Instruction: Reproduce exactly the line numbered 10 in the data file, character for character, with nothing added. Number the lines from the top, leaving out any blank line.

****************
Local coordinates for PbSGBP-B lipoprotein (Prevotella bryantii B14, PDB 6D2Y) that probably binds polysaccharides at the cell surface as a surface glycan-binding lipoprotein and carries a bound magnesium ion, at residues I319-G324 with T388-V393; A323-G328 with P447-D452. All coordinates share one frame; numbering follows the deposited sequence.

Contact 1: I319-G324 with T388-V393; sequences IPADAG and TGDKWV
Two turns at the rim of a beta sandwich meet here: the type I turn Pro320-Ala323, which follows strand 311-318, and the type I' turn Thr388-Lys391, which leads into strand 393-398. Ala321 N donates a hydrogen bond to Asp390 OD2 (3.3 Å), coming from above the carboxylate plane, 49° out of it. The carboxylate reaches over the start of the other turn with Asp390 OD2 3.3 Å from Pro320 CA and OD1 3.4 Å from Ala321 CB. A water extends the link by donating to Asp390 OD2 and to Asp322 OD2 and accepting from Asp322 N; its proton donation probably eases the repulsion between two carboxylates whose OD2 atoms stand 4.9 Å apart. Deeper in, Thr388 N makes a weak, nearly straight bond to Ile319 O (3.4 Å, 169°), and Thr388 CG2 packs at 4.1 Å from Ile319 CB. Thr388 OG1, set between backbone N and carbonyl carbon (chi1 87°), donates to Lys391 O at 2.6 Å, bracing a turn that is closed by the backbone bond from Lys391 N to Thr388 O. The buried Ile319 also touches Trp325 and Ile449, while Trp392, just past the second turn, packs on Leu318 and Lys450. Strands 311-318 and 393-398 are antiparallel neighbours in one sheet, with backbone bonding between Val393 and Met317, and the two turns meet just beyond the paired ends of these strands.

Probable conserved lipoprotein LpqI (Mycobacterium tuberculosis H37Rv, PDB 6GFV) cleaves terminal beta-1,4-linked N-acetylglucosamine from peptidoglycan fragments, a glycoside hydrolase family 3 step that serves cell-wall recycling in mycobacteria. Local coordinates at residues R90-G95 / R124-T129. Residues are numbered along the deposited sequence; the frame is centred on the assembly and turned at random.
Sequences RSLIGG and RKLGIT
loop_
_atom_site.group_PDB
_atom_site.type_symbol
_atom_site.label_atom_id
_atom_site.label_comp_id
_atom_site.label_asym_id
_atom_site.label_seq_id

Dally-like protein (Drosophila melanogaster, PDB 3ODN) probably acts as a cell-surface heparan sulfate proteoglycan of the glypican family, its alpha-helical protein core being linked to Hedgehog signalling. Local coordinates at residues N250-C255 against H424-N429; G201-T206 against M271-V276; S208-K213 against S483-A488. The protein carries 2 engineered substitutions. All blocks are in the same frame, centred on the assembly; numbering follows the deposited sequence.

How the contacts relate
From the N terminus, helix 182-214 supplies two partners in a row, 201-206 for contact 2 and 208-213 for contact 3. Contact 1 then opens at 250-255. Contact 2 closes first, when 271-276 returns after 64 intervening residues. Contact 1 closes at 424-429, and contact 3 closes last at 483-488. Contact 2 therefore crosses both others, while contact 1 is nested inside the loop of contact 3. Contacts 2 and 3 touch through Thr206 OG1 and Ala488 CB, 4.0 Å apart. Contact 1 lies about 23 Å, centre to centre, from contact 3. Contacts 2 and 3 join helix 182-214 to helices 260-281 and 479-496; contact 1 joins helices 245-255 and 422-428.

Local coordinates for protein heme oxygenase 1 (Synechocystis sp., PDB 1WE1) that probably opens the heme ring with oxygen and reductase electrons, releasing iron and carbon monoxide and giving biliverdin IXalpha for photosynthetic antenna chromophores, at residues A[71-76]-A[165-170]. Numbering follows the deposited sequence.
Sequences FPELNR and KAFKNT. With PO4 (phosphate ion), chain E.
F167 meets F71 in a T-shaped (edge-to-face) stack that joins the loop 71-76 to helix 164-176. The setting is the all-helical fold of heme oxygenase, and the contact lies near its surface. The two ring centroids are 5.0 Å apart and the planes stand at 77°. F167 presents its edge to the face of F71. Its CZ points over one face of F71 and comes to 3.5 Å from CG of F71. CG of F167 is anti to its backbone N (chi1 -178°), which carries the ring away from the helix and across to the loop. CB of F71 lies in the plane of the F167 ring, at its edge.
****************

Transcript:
_atom_site.label_comp_id